First and foremost: You get what you pay for. I work in an industry where I get to see and compare all sorts of factory and aftermarket automotive parts and trust me, you get what you pay for. OEM is always quality and always fits. Aftermarket is cheap and it shows in both fit and finish. The exception is knowing what company actually makes certain parts for the factory and buying it through an aftermarket vendor. Example: Denso makes all sorts of under hood stuff for Toyota, Honda, Nissan, ETC. which are installed at the factory and sold new over the counter, but they remove the factory stamping and sell those parts at half the cost through the likes of Autozone, Oreilly and the website Rockauto. Motorcycle manufactures I'm sure do the same kind of thing. I'm fairly confident wheel bearings are outsourced to companies specializing in bearings, such as NSK and Timken, slap a Kawasaki sticker on it and eat your paycheck for dinner.
Now, on to your links. All Balls is a decent quality. Everything else is dirt cheap and don't be surprised if you wind up throwing it all in the trash in a fit of rage when you can't get them to fit right. Did that with an aftermarket petcock I got for my old XR600. Threw it in the trash where it belonged and promptly forked out the dough for a factory new petcock.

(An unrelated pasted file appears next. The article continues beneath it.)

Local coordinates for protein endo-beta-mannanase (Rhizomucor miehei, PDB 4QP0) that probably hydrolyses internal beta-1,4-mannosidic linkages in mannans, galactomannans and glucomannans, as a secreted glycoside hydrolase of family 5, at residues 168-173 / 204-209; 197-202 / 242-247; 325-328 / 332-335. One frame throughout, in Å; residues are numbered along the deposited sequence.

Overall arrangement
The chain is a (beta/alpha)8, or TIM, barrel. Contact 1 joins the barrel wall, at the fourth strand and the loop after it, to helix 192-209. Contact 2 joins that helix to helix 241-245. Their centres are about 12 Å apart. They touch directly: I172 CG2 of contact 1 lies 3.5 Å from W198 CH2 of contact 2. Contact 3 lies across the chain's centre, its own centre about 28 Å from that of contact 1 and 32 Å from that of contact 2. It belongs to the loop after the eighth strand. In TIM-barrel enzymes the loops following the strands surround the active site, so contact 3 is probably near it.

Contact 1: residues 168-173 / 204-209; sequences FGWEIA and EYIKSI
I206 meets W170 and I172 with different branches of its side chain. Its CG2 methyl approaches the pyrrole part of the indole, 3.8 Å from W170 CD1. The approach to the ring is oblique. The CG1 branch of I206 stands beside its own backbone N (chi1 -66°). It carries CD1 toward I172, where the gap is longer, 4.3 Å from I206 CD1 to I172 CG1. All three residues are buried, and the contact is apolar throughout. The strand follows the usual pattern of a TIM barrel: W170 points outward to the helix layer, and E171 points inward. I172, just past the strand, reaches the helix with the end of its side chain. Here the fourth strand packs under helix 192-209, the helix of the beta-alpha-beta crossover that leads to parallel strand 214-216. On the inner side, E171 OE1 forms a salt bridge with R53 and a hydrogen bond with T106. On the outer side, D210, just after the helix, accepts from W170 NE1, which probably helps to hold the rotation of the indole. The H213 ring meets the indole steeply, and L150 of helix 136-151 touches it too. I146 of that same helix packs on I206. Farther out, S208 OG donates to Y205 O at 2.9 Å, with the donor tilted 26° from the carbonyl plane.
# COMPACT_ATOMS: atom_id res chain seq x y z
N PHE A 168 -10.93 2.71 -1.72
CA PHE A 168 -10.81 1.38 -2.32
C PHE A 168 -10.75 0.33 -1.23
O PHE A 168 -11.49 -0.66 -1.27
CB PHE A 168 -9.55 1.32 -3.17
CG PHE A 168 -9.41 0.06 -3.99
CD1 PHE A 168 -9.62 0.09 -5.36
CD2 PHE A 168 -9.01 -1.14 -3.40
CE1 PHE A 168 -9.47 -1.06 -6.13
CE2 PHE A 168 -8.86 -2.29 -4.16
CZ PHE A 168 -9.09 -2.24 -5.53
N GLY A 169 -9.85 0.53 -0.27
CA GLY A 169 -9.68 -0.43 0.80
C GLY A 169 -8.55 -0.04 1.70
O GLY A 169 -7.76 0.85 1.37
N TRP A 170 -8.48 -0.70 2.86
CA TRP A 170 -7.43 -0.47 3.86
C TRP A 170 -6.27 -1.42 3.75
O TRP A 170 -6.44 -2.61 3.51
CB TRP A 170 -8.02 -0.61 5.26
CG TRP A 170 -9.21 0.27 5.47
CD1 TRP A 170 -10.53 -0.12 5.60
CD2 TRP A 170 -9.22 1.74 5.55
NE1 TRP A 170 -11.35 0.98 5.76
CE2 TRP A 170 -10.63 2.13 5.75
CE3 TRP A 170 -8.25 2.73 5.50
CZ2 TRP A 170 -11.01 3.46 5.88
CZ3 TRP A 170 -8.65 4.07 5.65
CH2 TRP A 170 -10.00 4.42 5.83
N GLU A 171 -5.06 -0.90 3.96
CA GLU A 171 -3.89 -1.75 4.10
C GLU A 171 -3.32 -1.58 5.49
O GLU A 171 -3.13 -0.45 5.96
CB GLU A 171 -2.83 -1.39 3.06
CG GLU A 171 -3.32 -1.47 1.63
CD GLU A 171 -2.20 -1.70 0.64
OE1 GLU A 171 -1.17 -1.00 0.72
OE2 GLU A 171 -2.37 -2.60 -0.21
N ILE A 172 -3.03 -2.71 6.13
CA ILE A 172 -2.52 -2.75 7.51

The one exception is the SS braided brake lines you linked. I don't think there's any cheap-o, low quality offerings on brake lines for the EX at this moment in time. You're probably safe with any one you buy. I've been running the cheapest one ebay had to offer (50 bucks), made by a company called Russel, for 3 years now and it works just fine. No signs of any of it falling apart or showing premature wear.
Before you go actually buy a brake caliper or master cylinder rebuild kit, make sure you actually need it. The seals can fail, but I have found that to be rather uncommon. I've got almost 2 dozen EX calipers in my garage and I don't think any of them leak and some are pretty nasty. Rather, I've found the actual metal more likely to wear out than the seals. At 100,000 miles, my original front caliper was getting rather scored inside the piston bores, but the original seals were still holding fine and looked good. The front master cylinder began leaking at 135,000 miles. A teardown revealed the failure to be the piston bore severely worn out and scored. Seal was intact. Granted, I'm changing my fluid at the factory intervals, which helps keep the seals healthy.
If your system is severely neglected, then the seals may need to be changed. However, if they're that bad, you may have corrosion issues in the aluminum calipers and the pistons may be pitted.
I'd say to cleanup up the calipers and master cylinders, put them back together with the original seals and see if it all works. It is important to note that getting the front master cylinder apart is a bit tricky. The dust boot likely won't make it out without getting a hole in it, so definitely at least order one of those.
1990 EX500 - 144,000 miles as of November 2nd, 2019
1993 Ducati 900SS - The real canyon carver